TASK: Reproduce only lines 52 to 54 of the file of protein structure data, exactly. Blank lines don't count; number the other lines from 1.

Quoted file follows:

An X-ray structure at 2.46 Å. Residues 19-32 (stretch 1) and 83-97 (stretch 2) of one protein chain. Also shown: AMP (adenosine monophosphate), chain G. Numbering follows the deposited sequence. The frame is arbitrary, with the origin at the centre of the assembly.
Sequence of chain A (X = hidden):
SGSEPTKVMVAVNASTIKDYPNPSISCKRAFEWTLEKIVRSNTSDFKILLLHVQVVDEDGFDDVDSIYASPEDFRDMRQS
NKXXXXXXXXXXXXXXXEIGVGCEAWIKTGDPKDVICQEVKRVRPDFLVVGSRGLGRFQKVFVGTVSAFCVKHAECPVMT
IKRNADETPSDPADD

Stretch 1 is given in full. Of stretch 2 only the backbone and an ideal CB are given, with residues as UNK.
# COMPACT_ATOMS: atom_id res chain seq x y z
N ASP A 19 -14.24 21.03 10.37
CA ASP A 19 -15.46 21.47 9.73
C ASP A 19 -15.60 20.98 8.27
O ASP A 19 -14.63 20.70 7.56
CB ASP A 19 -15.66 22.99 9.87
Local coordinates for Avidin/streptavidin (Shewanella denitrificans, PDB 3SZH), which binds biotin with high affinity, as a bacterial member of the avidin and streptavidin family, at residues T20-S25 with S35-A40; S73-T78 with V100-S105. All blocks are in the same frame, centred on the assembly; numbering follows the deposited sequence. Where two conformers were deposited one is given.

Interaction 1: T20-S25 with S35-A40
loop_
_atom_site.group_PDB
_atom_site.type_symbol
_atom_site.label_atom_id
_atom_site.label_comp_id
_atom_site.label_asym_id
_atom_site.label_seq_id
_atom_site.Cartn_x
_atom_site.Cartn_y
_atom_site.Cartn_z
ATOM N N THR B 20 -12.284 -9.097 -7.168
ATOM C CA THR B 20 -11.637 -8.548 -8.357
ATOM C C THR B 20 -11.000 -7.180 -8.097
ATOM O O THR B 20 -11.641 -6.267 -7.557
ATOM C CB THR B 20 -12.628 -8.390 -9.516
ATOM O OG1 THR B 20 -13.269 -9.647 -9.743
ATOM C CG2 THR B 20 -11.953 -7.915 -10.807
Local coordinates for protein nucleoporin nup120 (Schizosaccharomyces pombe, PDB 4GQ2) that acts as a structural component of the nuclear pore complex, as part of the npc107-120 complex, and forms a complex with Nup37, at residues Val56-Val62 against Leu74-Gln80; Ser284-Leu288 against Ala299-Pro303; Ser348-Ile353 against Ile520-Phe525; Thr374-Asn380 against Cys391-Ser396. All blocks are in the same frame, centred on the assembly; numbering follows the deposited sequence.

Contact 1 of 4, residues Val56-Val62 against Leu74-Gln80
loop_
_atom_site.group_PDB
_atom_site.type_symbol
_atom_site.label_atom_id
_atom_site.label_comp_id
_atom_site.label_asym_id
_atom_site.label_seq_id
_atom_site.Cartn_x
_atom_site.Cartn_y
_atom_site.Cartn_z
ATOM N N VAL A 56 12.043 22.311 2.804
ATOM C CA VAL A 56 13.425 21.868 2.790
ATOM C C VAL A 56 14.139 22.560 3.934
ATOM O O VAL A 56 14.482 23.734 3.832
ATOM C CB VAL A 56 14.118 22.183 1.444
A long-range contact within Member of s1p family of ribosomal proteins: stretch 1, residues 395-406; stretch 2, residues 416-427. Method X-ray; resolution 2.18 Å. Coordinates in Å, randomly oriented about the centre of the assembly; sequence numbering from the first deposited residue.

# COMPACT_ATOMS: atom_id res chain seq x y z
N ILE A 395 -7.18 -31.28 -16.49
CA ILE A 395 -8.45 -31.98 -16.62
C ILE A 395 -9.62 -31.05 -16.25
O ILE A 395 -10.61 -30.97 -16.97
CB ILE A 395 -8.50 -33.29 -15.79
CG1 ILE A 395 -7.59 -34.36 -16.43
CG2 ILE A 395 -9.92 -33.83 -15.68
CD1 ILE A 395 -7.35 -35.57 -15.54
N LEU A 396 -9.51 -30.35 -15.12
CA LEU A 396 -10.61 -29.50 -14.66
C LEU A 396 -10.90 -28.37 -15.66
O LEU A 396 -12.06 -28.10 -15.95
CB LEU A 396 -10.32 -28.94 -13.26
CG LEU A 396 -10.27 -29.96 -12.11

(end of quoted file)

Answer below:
CA ILE A 395 -8.45 -31.98 -16.62
C ILE A 395 -9.62 -31.05 -16.25
O ILE A 395 -10.61 -30.97 -16.97